European Parliament To Discuss South Caucasus Resolution


19 May, 2010

‘Authorities in occupied territories block’ EUMM; ‘Democratization of
paramount importance’ ‘Clarify situation regarding media ownership’
‘Concerned’ over Eutelsat’s decision

European Parliament will discuss on May 20 a draft resolution on EU’s
strategy for South Caucasus three countries.

The draft resolution, which addresses conflicts, human rights and
democratization as well as economic issues of the region, in respect
of Georgia calls for EU’s "further engagement" in order to secure
"full implementation" of ceasefire agreements.

The document, which condemns Russia’s recognition of Abkhazia and South
Ossetia, says that "Russia and the de facto authorities of the occupied
territories, which are under Russian effective control, are blocking"
full implementation of a mandate by EU Monitoring Mission in Georgia,
which is not able to access the breakaway regions.

The draft "calls for increased EU action to persuade Russia and the
relevant de facto authorities to stop blocking the EUMM from entering
South Ossetia and Abkhazia."

According to the draft resolution retaining of the status quo in the
conflicts "bears the constant risk of an escalation of tensions and
a resumption of armed hostilities."

It welcomes a report by EU-funded fact-finding mission on August war,
led by Heidi Tagliavini, and says it expects extensive background
information provided by the report "can be used for legal proceedings
at the International Criminal Court and by individual citizens as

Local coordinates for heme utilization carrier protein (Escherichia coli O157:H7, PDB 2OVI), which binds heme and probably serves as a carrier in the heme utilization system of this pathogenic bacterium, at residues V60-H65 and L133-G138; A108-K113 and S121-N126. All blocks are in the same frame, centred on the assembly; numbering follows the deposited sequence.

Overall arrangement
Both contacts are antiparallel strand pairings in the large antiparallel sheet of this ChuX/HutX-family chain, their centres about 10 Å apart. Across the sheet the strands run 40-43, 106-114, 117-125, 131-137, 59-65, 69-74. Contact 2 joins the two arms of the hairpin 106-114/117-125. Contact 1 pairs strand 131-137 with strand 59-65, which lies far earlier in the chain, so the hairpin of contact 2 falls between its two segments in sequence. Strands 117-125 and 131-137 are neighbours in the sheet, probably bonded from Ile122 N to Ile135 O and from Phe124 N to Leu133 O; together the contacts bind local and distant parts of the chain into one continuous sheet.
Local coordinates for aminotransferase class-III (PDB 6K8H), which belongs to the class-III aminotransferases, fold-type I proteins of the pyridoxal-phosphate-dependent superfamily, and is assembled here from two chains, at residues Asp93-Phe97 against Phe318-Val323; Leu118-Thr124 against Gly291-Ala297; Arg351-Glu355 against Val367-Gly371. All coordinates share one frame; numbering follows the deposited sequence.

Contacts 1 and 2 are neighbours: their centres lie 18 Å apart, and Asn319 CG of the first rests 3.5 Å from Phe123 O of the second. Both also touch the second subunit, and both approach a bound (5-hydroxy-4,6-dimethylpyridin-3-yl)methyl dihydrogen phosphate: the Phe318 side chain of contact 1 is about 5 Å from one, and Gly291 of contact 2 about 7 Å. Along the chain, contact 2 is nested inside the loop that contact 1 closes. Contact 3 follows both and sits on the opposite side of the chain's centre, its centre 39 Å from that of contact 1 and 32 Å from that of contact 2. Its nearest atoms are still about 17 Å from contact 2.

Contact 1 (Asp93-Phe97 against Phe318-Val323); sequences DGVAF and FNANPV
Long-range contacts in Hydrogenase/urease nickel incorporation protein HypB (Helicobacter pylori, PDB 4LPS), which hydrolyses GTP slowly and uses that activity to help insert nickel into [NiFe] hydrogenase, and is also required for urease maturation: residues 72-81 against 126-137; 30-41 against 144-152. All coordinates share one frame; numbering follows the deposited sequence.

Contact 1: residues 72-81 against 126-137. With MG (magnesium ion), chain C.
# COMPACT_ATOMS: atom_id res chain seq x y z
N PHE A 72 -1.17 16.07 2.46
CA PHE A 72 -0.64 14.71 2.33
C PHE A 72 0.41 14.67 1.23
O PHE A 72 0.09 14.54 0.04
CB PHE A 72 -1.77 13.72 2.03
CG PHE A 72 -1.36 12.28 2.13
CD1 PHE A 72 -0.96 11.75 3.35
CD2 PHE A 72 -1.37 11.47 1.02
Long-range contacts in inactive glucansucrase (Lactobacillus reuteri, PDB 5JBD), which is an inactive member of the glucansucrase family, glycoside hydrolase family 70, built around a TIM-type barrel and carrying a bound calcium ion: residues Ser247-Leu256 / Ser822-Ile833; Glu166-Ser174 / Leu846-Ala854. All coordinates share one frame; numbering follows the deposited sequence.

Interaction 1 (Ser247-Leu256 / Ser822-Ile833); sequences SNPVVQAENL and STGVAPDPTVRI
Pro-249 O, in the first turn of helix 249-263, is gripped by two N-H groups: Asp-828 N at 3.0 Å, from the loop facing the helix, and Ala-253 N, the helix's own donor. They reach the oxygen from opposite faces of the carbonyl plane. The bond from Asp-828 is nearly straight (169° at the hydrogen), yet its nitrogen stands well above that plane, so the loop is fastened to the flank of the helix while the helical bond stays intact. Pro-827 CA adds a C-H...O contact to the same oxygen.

regards infringements of the European Convention on Human Rights."

The draft resolution also says that isolation of Abkhazia and South
Ossetia is "counterproductive" and in this context welcomes the
Georgian government’s strategy for engagement with the breakaway

The draft resolution recommends for setting up of "Conference on
Security and Cooperation in the South Caucasus" with the view to
develop a Stability Pact for the South Caucasus.

The document stresses that "democratisation, good governance,
political pluralism, the rule of law, human rights and fundamental
freedoms are of paramount importance" for determining EU’s future
relations with Armenia, Azerbaijan and Georgia.

It says that EU funding and assistance to the region should be carried
out based on the principle of conditionality and calls on the European
Commission to ensure that the commitments by the Georgian government
"to inject new momentum into democratic reforms" are respected.

It also "warns against the possibility for governments to misuse
conflicts to distract the interest of the international community
from domestic issues."

The draft resolution calls on the Georgian authorities "to clarify
the situation regarding media ownership and the granting of media
licences." It also "notes the initiative of the Georgian Parliament
to extend the Public Broadcaster Board to include more opposition
and civil society representatives and expects results in this respect."

The document expresses European Parliament’s concern over "refusal"
of Europe’s leading satellite operator, Eutelsat, to host the Georgian
Public Broadcaster’s Russian-language First Caucasian Channel.

"This refusal appears to be politically motivated… This refusal
leaves de facto satellite transmission monopoly over the regional
Russian-speaking audience to [Moscow-based] Intersputnik and its
main client, Gazprom Media Group," the document says, adding that
"it is of the utmost importance that in a democratic and pluralistic
society the airing of independent media is not impeded."